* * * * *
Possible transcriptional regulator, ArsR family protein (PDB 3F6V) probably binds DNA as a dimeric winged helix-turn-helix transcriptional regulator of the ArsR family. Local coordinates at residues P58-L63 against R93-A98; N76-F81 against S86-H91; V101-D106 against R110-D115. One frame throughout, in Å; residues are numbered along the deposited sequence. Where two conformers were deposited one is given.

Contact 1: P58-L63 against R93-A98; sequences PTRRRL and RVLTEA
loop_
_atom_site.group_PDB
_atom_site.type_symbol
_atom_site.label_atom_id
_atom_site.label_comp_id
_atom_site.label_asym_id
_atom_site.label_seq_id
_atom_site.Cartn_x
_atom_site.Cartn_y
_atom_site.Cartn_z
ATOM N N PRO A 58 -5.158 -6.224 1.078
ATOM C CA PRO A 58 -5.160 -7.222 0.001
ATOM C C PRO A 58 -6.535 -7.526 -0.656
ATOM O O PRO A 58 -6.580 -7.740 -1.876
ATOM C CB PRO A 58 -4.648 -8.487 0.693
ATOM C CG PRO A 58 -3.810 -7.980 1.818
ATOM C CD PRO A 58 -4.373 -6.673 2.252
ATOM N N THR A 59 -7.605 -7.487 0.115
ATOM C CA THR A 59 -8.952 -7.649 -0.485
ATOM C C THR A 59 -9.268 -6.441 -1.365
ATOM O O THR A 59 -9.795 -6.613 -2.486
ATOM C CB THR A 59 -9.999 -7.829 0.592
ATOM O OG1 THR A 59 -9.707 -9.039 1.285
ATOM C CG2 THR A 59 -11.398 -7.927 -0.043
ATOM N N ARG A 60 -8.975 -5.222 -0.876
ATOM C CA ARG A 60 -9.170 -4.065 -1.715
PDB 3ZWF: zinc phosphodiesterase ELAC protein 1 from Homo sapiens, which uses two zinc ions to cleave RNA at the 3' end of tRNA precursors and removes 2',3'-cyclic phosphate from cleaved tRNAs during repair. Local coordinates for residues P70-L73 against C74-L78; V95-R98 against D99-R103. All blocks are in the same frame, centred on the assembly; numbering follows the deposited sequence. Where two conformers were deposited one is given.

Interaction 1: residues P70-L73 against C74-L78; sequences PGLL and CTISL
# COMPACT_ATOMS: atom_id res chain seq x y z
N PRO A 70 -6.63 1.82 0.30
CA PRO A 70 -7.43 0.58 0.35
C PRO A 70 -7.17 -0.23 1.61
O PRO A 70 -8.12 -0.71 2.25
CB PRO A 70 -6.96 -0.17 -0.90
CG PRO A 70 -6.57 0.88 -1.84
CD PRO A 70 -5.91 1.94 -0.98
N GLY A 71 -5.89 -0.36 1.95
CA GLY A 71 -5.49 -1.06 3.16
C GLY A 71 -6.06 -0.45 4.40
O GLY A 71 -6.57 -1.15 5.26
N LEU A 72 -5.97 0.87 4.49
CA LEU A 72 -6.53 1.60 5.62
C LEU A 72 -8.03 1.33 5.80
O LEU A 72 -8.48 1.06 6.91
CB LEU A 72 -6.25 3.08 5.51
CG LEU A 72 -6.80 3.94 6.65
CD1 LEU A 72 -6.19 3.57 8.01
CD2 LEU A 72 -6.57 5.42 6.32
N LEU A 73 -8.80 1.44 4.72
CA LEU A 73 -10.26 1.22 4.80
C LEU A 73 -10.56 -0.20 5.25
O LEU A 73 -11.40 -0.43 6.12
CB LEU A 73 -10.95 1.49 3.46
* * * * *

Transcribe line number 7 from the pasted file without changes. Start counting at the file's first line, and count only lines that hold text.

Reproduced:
_atom_site.label_comp_id